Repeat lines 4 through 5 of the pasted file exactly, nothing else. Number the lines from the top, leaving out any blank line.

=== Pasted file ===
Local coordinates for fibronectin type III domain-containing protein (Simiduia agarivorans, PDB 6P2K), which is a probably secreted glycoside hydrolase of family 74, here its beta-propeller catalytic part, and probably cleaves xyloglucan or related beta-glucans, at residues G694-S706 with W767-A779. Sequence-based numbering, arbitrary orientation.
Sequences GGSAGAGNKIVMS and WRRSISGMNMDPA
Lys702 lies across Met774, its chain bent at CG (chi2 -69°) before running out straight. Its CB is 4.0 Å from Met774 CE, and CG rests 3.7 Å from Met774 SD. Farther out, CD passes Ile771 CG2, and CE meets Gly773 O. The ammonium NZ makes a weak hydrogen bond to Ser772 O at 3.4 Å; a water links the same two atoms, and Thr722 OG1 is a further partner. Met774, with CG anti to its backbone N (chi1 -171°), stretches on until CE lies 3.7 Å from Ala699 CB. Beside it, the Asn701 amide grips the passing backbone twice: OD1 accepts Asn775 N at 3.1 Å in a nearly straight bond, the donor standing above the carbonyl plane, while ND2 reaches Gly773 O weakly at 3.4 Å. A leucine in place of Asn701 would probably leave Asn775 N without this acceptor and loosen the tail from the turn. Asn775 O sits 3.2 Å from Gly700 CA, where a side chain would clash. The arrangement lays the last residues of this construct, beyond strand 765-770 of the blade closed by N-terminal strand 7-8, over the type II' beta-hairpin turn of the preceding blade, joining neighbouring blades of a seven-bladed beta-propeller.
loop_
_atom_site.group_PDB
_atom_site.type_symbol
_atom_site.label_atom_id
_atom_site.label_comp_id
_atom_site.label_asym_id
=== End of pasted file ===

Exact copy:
loop_
_atom_site.group_PDB